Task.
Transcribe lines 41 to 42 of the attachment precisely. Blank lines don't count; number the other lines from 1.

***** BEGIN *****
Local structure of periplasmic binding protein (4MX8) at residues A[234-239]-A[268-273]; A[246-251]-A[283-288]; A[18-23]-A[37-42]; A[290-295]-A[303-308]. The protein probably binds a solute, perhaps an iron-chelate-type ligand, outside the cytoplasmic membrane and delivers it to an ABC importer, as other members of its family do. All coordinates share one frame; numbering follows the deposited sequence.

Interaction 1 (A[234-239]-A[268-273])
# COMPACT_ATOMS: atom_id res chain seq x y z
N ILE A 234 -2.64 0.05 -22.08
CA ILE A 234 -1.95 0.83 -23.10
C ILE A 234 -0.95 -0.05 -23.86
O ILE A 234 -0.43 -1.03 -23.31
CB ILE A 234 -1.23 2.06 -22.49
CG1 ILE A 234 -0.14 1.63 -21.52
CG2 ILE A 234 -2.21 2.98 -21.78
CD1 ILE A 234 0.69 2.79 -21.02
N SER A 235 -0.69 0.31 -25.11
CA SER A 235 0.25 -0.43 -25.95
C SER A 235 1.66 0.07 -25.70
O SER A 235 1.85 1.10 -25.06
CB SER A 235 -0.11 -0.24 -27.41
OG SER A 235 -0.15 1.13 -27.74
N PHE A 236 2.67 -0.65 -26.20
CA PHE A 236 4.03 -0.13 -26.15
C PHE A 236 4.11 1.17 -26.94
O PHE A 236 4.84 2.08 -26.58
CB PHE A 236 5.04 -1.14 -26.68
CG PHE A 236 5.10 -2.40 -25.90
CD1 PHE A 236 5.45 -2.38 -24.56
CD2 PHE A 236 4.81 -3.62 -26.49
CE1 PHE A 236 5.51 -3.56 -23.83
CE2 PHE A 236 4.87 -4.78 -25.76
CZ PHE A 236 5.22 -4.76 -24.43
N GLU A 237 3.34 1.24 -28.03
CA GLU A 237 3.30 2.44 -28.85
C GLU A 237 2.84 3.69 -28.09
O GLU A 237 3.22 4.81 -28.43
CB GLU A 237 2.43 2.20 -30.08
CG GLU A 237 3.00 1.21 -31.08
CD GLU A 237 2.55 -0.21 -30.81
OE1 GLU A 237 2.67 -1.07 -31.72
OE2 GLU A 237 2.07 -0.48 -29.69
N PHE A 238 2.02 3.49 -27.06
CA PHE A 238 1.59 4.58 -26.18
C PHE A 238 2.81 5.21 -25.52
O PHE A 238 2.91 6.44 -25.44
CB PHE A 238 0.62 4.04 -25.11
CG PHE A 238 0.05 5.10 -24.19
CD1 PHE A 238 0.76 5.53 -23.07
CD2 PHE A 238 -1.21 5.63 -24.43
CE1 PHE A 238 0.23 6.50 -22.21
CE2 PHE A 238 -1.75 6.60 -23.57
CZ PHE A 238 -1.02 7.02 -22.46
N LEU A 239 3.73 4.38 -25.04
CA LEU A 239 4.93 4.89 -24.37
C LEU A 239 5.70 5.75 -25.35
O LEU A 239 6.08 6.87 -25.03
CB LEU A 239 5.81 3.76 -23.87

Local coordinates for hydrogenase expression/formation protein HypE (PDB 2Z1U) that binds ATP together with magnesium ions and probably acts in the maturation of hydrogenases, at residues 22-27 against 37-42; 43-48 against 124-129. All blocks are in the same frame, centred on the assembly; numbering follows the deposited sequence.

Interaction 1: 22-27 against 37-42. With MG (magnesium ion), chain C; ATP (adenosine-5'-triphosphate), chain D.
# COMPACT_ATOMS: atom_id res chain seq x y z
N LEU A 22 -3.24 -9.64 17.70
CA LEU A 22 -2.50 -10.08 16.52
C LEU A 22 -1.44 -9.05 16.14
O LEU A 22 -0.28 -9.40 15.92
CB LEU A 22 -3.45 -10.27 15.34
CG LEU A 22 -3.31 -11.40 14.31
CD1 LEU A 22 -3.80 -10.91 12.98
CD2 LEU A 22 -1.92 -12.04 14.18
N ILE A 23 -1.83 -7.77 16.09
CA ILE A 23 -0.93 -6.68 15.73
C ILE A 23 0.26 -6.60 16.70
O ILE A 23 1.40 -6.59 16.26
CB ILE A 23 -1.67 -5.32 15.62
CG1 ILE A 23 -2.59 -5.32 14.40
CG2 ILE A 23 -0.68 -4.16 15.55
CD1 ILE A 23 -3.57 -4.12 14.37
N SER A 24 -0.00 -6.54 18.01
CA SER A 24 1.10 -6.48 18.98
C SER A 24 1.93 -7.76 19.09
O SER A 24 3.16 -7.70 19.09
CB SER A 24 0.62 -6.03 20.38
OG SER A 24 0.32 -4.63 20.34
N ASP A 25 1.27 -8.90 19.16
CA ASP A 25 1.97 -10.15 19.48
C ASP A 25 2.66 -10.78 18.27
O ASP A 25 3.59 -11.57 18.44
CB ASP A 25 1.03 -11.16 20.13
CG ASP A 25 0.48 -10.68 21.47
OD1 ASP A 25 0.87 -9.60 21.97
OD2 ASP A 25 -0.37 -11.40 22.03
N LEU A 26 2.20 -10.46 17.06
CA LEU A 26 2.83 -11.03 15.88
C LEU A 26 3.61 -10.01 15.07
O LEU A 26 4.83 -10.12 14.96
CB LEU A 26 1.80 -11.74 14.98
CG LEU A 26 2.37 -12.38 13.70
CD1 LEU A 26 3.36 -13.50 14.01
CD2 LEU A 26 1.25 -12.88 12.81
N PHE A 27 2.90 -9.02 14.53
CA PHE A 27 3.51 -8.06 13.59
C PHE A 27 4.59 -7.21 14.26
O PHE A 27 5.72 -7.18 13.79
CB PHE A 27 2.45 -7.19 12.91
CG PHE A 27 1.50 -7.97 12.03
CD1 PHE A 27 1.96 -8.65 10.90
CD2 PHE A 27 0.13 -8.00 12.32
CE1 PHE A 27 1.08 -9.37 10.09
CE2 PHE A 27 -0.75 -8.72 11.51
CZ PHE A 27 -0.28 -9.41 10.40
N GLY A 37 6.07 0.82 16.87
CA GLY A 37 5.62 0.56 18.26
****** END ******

O PHE A 238 2.91 6.44 -25.44
CB PHE A 238 0.62 4.04 -25.11